Scammed by Live PC Expert? Here's What to Do

Dennis Faas's picture

Infopackets Reader Elliot D. writes:

" Dear Dennis,

I'm reaching out to you because I've been scammed by Live PC Experts ( Back in February this year an error message appeared, stating that my computer was infected and I needed to call 855 631 4214 to fix it. The tech I spoke with had a very thick Indian accent and said my computer was infected with the Zeus Trojan.

They then offered me a 5 year support contract for $500 and said they would fix the problem; that was in February this year. I paid them by check because they said my credit card was being attacked by hackers and it wasn't safe to use. They have been calling me at least once a month ever since, wanting to get access to my computer to do check ups. In July they connected to my computer again; this time my firewall was disabled and to fix it would cost another $350.

Just this past week (August 31) they called me again and said hackers were inside my computer and the cost would be $1250 to fix it. I refused to pay the fee and demanded my money back for the previous services. At that point the tech got mad, then deleted all my files on the desktop. Now all my documents and pictures are gone. I now understand I've been scammed and need to make sure they can't get back in my computer and cause more damage. Can you PLEASE HELP ME? "

My response:

Just so you know, Live PC Expert ( are the same company as Informatico Experts, also known as "In Technologies" and many other names. They are scammers operating out of India and use multiple 1-800 numbers, different website names, but usually always bill you under their "parent" scam company, Informatico Experts. For the record, most PC support contracts are scams. Here's a page on Ripoff Report of people complaining of the scam; in case that page gets removed I've made a screen capture (view it here).

Here's how the scam operates:

As Elliot has noted, the scammers send fake virus "warning" messages on your computer through a web browser. They are able to do this using malicious advertising (also known as "malvertising"), where they pay a third party company to send bogus warning messages through websites you visit. The malicious advertisements are then embedded into your web browser (like a virus) and can re-appear even on legitimate sites. They also cold call people, claiming to be from Microsoft, stating your computer is infected and in order to fix it, they need to get connected to your machine.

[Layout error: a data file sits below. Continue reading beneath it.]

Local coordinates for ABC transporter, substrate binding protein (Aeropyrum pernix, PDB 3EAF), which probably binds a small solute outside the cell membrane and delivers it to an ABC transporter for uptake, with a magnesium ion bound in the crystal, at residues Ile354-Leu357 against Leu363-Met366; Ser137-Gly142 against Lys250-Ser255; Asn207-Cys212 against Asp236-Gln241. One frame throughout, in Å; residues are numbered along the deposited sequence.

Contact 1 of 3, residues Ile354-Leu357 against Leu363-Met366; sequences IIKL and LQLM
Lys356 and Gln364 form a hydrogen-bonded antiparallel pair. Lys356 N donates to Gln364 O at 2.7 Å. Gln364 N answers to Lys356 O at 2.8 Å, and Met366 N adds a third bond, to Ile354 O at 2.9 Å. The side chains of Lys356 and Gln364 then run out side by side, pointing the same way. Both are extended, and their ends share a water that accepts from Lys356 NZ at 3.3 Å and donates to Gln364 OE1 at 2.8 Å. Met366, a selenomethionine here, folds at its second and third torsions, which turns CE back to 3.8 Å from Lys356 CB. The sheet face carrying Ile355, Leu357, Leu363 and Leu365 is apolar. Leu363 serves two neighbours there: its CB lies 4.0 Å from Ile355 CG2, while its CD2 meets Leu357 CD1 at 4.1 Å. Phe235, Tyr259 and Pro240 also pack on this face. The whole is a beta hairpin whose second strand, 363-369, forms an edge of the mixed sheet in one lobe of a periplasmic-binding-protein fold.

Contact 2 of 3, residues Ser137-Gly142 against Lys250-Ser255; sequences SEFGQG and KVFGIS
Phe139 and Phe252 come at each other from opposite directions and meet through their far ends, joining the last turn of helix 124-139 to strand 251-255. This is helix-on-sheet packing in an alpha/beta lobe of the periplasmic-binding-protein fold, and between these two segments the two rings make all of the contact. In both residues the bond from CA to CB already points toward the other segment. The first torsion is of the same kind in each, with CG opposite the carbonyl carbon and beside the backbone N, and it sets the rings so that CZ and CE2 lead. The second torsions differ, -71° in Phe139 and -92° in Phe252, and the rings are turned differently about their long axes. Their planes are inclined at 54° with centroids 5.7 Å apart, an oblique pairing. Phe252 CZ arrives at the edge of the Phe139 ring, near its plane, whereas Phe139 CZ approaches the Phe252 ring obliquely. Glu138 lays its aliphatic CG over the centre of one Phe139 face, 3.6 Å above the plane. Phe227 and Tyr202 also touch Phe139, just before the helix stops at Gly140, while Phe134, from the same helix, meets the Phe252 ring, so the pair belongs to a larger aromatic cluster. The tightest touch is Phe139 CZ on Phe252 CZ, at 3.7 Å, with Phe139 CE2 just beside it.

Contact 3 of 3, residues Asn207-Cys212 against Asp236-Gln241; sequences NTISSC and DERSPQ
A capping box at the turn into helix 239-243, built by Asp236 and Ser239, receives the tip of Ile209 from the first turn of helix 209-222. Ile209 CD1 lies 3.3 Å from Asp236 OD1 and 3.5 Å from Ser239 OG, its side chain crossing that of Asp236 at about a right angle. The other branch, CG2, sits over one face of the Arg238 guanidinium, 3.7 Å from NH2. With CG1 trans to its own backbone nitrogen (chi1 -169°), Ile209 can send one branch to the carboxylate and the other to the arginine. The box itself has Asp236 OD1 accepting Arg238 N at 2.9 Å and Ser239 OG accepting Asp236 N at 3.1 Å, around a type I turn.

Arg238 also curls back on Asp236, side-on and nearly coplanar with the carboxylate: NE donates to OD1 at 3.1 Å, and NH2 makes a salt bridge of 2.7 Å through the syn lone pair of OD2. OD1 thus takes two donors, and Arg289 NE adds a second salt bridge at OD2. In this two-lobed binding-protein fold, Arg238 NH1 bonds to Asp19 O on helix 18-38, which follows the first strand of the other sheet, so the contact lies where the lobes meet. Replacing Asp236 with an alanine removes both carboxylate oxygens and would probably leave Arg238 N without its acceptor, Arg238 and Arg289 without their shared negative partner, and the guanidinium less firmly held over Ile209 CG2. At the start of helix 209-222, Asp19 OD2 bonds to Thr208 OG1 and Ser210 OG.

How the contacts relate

Once you let them into your computer to "fix" the "problem", they install fake antivirus and fake antimalware programs. What most people don't realize however is that the scammers also install multiple remote access backdoors on the system. This means they can get back into your computer whenever they want, steal your financial information, and propagate more scams in hopes of bilking you for more money - just as what has happened to Elliot.

These remote backdoors MUST BE removed, because as Elliot has pointed out, refusing payment means they will delete your files and in some cases, lock you out of your computer. Based on my experience they usually install 3 to 5 or more backdoors on every system I have worked on.

Visually, the scam looks like this:

Don't be Fooled by the Tech Support "Contract"

Most of the time (but not always), the scammers make you sign a fake contract (in hopes of legitimizing the scam) then ask for a blank check. In doing so, they now have your name, address, your bank name, bank address, bank account number, and bank routing number. Click here to see a fake contract from Informatico Experts.

Unfortunately providing a blank check to the scammers is one of the worst things you can do, because now the scammers can hit your bank account with multiple transactions all at once using different shell company names - and your bank won't know the difference. The bank can only stop payments coming out of your account if you give them the company name or check number, which in this case is useless. Issuing a stop payment with the bank also costs money, which is also a waste of time (and money!).

Scammed by Live PC Expert? Here's What to Do

  1. If you paid with a credit card, call the card company and complain. You can tell the card company the truth - in which case it may take (most likely) a few months to get your money back. Based on my experience, if you tell the card company you don't recognize the charge they will refund your money immediately. The latter would be difficult to pull off if you've paid the scammers multiple times using your credit card (and you pay your balance monthly). Sadly, the scammers seldom use credit cards to take your money - but instead use a VOID check (described next).
  2. If you paid by check and gave the scammers your bank account number, you will want to cancel that payment immediately. Call your bank and tell them what is happening. Note that this method has some major limitations.